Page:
This article is part of a series written by JFrog's Developer Advocates. The index can be found here:
I’m the first to admit that I fit well into the developer stereotype of someone that gets easily distracted by the new, shiny thing. It’s just part of my nature, and I accept it. Plus, I absolutely enjoy exploring new implementations, technologies, or strategies that promise to elicit that “Ah, much better!” feeling. From my perspective, the end result of that activity is always a success, because my effort can only go one of two ways: I either find something new that improves some aspect of my life and make changes, or I confirm that I've already made the best choice.
AWS just dropped CodeArtifact into their vast array of services within the AWS ecosystem. Curious, I couldn’t stop myself from checking it out and comparing it with the user experience I have had with JFrog Artifactory - both from my previous development experience and in my current position at JFrog. Here are three questions that I went in with and the answers I came out with.
As far as package type support goes, CodeArtifact hits the big ones - Maven, PyPI & npm. My first venture was to find a way to support my Go modules, but I was unsuccessful. Other notable misses include NuGet, Bower, and Docker.
"Each repository contains three unique endpoints, one for each package format: npm, pypi, and maven."
Support for more package types may very well be on the roadmap for the future, but Artifactory is way ahead of the game here, currently supporting 26 different package types including a Generic type for any other currently unsupported or even custom package types. AWS has a separate Docker registry solution, Amazon Elastic Container Registry (ECR), but Artifactory includes support for multiple Docker registries and the ability to manage my Docker images along with all of the other artifact repositories. Not to belabor the point, but I’ve gotten used to how nice it feels to have all of my artifacts managed in the same place. I liken it to having all of my clothes in my closet, right where I would expect them to be. In fact, this is actually a critical point! If I don't have my image management in the same tool, how can I correlate packages with the images they are contained in?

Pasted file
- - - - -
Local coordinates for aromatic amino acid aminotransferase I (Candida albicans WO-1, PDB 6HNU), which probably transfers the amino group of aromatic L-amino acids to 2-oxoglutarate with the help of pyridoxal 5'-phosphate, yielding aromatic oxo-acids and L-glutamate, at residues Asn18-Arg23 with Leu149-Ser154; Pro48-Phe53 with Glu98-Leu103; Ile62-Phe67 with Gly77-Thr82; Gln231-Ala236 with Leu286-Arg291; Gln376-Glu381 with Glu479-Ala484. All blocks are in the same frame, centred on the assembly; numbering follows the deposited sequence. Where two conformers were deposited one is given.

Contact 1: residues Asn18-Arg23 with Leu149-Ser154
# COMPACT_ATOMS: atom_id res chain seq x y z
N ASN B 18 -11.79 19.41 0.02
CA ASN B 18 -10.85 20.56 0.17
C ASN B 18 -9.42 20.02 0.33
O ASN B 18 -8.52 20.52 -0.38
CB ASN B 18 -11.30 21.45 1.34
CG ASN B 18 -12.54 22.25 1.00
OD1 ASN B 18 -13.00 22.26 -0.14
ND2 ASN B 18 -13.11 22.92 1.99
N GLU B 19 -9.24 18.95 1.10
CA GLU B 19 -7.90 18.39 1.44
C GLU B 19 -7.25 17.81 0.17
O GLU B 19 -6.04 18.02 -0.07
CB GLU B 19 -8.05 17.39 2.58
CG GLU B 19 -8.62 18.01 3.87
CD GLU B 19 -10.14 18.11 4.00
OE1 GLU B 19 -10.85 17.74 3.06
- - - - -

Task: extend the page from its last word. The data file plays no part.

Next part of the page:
Organizing repositories is quite a bit different in CodeArtifact than in Artifactory. In Artifactory, there is a clear delineation between local repositories, (places where your internally built artifacts go), remote repositories, (caches of artifacts obtained from 3rd parties), and virtual repositories, (aggregated repositories consisting of local and remote repositories of your choosing). Virtual repositories are especially nice because you can add any repositories you like and specify a priority order for resolution.
CodeArtifact appears to have a similar capability. When creating a repository in CodeArtifact, there is an option to add any number of "upstream" repositories, the order of which determines the order of resolution. However, I was immediately disappointed that I was limited to a relatively small number of public repositories. Artifactory is ahead of the game again, by allowing users to define any external repository they need.
According to the documentation, CodeArtifact provides information about the artifacts stored in the repositories using CodeArtifact CLI and API commands. There's of course the basic stuff: name, version, license info, contents info, and some dependency information. I admit, at this point, I did not feel like going through the pains of actually getting an artifact uploaded to a CodeArtifact to see what the UI would look like. I spent a little time looking for an example screenshot in their documentation and didn't find any.
Part of my lackluster desire to pursue much further in CodeArtifact at this time, is that in contrast, the Artifactory package detail screens are, hands down, beautiful. You can search for a specific package and then view information (in addition to the basics that CodeArtifact provides) about the activity, the number of downloads, the number of versions available, and which repositories include the package. On top of that, if you have CI/CD integrated, you can drill down into specific package information further and determine which builds in the system used this package. Artifactory is undoubtedly a mature, tracing solution that is invaluable in troubleshooting any build or dependency issues.
This investigation is over for now, but I know there will be more to come. My exploratory efforts have fallen into that second outcome - confirmation that JFrog Artifactory is a better choice. I can't wait to see what's next!
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